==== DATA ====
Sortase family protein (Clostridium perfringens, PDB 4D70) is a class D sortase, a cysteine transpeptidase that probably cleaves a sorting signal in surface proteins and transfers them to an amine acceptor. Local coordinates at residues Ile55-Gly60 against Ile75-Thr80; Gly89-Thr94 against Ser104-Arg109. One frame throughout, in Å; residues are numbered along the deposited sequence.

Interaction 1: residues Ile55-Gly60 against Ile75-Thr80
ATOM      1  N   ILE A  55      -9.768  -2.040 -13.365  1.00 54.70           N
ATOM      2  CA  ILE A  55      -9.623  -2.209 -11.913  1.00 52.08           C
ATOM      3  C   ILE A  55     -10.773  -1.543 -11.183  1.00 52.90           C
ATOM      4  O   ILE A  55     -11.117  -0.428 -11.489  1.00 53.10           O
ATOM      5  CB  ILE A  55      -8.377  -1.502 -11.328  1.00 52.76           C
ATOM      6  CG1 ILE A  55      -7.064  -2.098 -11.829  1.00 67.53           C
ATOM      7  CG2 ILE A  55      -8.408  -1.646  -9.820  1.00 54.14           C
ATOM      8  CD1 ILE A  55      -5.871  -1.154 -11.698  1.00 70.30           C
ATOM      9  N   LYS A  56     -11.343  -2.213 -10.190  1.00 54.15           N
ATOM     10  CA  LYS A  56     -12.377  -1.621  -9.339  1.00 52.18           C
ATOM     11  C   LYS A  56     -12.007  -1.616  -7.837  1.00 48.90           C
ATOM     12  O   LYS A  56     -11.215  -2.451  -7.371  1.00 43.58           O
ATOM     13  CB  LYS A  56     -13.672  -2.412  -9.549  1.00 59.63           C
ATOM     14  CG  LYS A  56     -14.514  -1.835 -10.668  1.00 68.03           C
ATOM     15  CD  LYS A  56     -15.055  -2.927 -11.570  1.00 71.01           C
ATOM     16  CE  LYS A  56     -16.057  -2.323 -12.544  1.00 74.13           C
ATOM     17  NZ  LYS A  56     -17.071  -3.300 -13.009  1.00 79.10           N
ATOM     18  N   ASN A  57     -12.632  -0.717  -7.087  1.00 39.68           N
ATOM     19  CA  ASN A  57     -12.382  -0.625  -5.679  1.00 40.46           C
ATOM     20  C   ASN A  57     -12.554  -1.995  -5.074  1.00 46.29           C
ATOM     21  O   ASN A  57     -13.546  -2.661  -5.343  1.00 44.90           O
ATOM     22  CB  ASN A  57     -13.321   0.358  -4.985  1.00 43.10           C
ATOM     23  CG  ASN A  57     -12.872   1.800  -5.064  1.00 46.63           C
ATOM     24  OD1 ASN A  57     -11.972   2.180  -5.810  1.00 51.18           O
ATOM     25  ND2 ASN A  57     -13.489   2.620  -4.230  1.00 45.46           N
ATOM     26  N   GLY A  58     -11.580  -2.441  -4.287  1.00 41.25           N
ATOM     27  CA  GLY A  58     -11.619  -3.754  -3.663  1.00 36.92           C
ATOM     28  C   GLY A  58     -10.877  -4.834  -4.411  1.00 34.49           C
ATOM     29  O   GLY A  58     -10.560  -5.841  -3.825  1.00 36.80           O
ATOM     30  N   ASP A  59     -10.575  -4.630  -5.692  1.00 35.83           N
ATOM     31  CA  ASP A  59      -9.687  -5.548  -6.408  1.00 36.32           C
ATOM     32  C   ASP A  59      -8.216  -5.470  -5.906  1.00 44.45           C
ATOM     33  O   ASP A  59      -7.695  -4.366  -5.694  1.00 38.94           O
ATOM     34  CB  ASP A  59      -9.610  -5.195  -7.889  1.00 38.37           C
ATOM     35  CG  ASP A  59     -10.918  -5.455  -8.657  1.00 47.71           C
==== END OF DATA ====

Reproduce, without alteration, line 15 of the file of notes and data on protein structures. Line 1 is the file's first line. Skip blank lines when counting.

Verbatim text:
ATOM     13  CB  LYS A  56     -13.672  -2.412  -9.549  1.00 59.63           C